Conrad Meijer was a Dutch civilian teenager who spent much of World War II as a prisoner of the Japanese. (Photo by Patrick Dennis, used by permission of The Advocate, Baton Rouge, Louisiana.)
By George Morris
As a Dutch teenager who never took up arms in World War II, Conrad Meijer seemed unlikely to end up in a Japanese prisoner of war camp. Meijer, however, was in the wrong place at the wrong time.
Meijer grew up in India, where his father, Johan, built sugar refineries. In 1938, his parents sent him to a boarding school in Indonesia, which then was a Dutch colony. Meijer was at the school when they heard radio reports of the Japanese attack on Pearl Harbor on Dec. 7, 1941.
Java, Indonesia’s most populous island, is a long way from Hawaii, but it didn’t take long for World War II to arrive. Within hours of its strike on Pearl Harbor, Japan attacked the Philippines and Southeast Asia. Singapore was captured on Feb. 15, 1942, and Japanese forces moved into Sumatra and Java.
Meijer (pronounced MY-er) later learned his father had sent money to the school to pay for his evacuation, but it didn’t arrive in time.
He had another chance to leave. Meijer’s roommate, Richard Fein, was the son of the Dutch consul general in Singapore. Fein’s family and the consular staff came to Java by airplane to pick him up and go to Australia. They offered Meijer a seat.
Both boys declined.
“We said, ‘Oh, no. We are going to fight the Japanese,’” Meijer said. “We were 17 years old. We aren’t going to run away.
“That evening, they flew off, and we listened to the radio, and the plane was shot down by … Japanese airplanes. The whole staff all died. He lost his parents, his sister, everything that particular evening.”
The teens’ bravado about fighting ran into reality: Dutch forces were overwhelmed. Meijer was recruited to be a military policeman to help keep order as Japanese overran the island. To make sure the invaders understood their intentions, the MPs had signs that read “We surrender.”
When they heard that Australian submarines were picking up evacuees on Java’s south coast, he and Fein took off on a stolen motorcycle. They reached the coast and, exhausted, fell asleep under coconut trees on the beach. Freedom ended when they awoke.
“He said, ‘Guess who?’” Meijer said. “I said, ‘What?’ ‘Look behind you.’ It was a Japanese patrol, and they took us prisoner.”
Although not a member of the Dutch Army, Meijer was placed in a prisoner of war camp rather than in a civilian internment camp. He said the Japanese thought he and Fein were soldiers out of uniform and threatened them with execution.
“The Japanese commander told us, ‘You are 17 years old. We don’t kill children, but we will have to wait four years from now and cut your head off when you are 21,’” he said.
Meijer was sent to a prison camp in Banding — the same city where he had attended boarding school. His uncle, Ben Benjamin, was ranking prison officer, and he made Meijer his valet. In 1943, Meijer was one of about 1,700 POWs sent to the island of Sumbawa to build an airfield. Some timely advice helped him survive the voyage.
“There were three ships loading up,” Meijer said. “One of my good friends said, ‘Just hold back. You don’t want to be in a hurry. Be last on ship and you can be on the deck (instead of the cargo hold). The first ship was torpedoed, where my friends were from high school.”
Those were not the only ones who died. The work was backbreaking. With little food and no medical supplies, malnutrition and tropical diseases like malaria killed many. Only 300 of the POWs returned, Meijer said.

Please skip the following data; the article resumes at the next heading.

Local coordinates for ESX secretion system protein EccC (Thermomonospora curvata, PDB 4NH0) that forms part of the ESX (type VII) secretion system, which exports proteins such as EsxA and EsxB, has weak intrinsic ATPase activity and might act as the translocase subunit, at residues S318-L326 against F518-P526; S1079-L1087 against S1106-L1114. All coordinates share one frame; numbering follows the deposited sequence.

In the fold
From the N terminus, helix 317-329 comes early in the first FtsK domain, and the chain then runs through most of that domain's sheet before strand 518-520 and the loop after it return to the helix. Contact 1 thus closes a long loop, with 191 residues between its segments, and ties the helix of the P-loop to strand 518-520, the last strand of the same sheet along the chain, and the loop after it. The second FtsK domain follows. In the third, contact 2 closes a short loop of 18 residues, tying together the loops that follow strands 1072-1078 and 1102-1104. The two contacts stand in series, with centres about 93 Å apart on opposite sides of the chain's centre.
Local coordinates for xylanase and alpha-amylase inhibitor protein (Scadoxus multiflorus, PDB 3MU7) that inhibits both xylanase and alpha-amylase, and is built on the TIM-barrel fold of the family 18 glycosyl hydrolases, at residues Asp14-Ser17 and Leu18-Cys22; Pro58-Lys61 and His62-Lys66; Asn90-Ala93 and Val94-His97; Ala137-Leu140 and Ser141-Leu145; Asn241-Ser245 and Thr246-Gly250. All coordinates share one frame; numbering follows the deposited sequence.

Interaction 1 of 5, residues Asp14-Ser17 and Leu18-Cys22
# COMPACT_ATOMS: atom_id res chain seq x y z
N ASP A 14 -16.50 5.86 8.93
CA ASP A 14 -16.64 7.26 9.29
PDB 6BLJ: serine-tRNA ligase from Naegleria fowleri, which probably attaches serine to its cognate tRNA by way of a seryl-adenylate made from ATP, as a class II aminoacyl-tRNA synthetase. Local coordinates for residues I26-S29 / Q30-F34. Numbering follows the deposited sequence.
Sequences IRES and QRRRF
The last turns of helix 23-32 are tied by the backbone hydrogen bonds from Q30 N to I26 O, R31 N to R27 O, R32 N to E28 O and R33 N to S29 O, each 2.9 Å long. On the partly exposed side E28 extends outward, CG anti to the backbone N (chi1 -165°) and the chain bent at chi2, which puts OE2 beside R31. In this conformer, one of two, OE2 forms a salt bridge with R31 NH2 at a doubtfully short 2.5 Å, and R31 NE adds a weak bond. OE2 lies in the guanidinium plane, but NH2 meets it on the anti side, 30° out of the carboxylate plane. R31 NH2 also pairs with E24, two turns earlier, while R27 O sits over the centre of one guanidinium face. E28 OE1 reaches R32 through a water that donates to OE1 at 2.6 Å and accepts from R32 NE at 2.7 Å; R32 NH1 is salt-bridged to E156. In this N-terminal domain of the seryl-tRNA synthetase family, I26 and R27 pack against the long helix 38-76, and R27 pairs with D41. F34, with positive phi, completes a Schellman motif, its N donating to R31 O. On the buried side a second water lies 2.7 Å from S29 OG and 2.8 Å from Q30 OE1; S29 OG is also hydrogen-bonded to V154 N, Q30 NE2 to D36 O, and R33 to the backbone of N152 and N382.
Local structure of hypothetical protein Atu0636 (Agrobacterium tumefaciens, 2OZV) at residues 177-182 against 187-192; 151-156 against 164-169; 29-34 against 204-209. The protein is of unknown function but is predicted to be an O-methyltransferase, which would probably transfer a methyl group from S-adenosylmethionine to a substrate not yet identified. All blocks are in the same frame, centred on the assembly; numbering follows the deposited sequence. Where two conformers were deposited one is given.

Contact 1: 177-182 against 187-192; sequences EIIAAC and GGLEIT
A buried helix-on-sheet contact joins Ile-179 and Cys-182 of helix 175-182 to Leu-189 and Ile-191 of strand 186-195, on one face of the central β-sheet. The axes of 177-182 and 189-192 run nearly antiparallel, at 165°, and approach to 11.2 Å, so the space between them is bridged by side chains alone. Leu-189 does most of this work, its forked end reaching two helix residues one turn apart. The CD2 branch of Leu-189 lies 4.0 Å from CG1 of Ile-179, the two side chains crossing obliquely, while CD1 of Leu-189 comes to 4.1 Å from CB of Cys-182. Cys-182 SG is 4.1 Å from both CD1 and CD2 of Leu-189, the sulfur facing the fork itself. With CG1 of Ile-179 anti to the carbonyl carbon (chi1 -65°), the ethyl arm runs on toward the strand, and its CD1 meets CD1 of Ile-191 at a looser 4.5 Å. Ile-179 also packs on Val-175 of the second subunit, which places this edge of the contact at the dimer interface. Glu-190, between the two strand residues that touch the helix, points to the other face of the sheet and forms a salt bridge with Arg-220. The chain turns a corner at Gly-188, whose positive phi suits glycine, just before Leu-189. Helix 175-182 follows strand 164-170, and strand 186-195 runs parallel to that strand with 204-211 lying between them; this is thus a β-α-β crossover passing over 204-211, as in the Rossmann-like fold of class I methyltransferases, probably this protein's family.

After a few months at the notorious Changi prison camp in Singapore, Meijer was among a group of prisoners sent to Sumatra to build the Pekanbaru railroad line. Though not as well known as the infamous Thai-Burma “Death Railway,” conditions in Sumatra were similar. Death was a constant companion, and Meijer’s biggest ally was his youth and relative strength.
“In the jungles of Sumatra, sometimes you had people hurt by tigers,” Meijer said. “You had big, big tigers. Sumatran tigers are bigger than Bengal tigers. The elephants were bad. They would come at night and destroy the railway, just tear it to pieces.”
Meijer remained there until October, 1945, when a jeep carrying South African officers drove up. Japan’s emperor, Hirohito, had announced Japan’s surrender in August, but the soldiers guarding the railroad work never told them.
“Some of them did not believe in Hirohito, that he surrendered after two atomic bombs,” Meijer said. “Some Japanese generals did not surrender. They said to hell with him. They were going to keep on fighting.”
Meijer was sent to Sumatra’s capital Medan, to become assistant to a Dutch colonel. Meijer drove the colonel during the day and kept the car at night. A British Royal Air Force officer asked Meijer to drive him and his girlfriend on evening dates. When the RAF officer learned how Meijer had been imprisoned and that his family was in India, he made arrangements for Meijer to be sent to Calcutta.
“The Dutch commander was mad. He said, ‘What are you trying to do?’” Meijer said. “’Well, I’m a civilian. Although you people used us as military police in the beginning of the war, that doesn’t mean I’m part of the military services.’ He said, ‘You’re right.’”
When Meijer was reunited with his family in March 1946, it was the first time they’d seen each other in six years. The family hadn’t known what happened to him.
Weighing 95 pounds, Meijer spent months recuperating, then attended the Glasgow University Royal College of Science Technology in Scotland, earning mechanical and civil engineering degrees. He took a job in the Dominican Republic. There, he met his wife, Elizabeth Koch Meijer, who was visiting her uncle who owned the business.
Meijer took a job with Kaiser Aluminum in Baton Rouge, Louisiana, in 1965 and became a U.S. citizen in 1968.